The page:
Juffage - Semicircle Album Review
Juffage makes music by himself, what kind of music however is much more difficult to say. Coming from Leeds (via Chicago) he has done the rounds musically for the past few years, even taking his enormous one man show with him around the States three years ago, before coming to sunny Leeds to gain a masters degree in Music Technology and Computer Music. His latest album Semicircle dropped earlier this year, offering a myriad of sound.
This review is by far the most time consuming review I have had to do. It has gradually been completed over the space of a month at the very least simply because I've found it very hard to think of very much to say about it.
This isn't really a dig at Juffage, or Jeff T. Smith as he's known to relatives, as he provides a variety of interesting sounds, sometimes though they sound too out of place; I also found the album had many familiar sounding moments, yet it's been hard to touch on the very thing they reminisce of.
The titular album opener 'Semicircle' is a heap of Grizzly Bear-esque hushed melodies, erratic muffles and fuzzes which create a grand sound that doesn't distract from the song as much as you'd imagine. The song, and much of the album has a very post-rock feel. The tranquillity and hush of the vocals do hark back to Slint and the apocalyptical melody capture something similar to Explosions in the Sky. The titular track provides a forewarning of things to come; quiet, at time undistinguishable murmurs, smooth yet sporadic melodies, and extensive, but not looping, synths and samples. Straight after 'Semicircle we have '120/140', a short instrumental of gurgling analogue synths that offers us a break from the gloomy side of things, and instead offers a cosmic sound, not too dissimilar to a B-Movie sci-fi film soundtrack or Flaming Lips B-Side, however it does flow into the next song, 'Small Fires', a rolling and well layered song, quite well. In fact, to say how dissimilar most of the songs are, the album flows perfectly from one track to another, and whilst at times a little confusing, the sound is incredibly crisp and clear and the production is commendable. The only song that is really unlistenable is 'Drone II'; starting out like someone switching back and forth between TV channels before turning into something sounding like the Predator giving birth.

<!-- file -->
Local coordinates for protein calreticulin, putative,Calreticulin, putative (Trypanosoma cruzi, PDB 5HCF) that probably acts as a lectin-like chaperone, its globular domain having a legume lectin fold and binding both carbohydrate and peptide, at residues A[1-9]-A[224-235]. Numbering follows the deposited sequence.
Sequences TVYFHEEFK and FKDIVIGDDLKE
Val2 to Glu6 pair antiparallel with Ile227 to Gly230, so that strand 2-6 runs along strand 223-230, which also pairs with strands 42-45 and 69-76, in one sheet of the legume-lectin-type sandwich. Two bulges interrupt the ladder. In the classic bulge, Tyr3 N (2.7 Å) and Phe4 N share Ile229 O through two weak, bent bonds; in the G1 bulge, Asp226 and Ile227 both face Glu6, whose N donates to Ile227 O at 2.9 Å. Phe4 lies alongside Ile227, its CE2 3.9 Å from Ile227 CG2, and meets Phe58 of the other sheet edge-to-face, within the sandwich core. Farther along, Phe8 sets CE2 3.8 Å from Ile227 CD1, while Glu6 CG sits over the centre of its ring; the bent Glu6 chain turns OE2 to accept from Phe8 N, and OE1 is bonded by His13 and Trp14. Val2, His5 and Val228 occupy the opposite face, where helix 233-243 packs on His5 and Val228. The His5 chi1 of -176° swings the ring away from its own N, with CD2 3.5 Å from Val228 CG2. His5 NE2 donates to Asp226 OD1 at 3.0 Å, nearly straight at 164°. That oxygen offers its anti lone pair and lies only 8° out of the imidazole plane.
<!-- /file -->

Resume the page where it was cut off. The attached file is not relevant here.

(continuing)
The sound is interesting, if a little difficult to get your head around, and for much of the album you get the feeling that Juffage doesn't really know what he's doing, that he's making it up as he goes along. But maybe that's what he wants you to think, and is part of his devious master plan to make thought provoking music, a wannabe- Captain Beefheart of the new Millennium. In future, if you want a one-man band from Leeds that you can just play and enjoy, stick to Jon Gomm. If you're fancying something more challenging, then I'm sure Juffage is for you.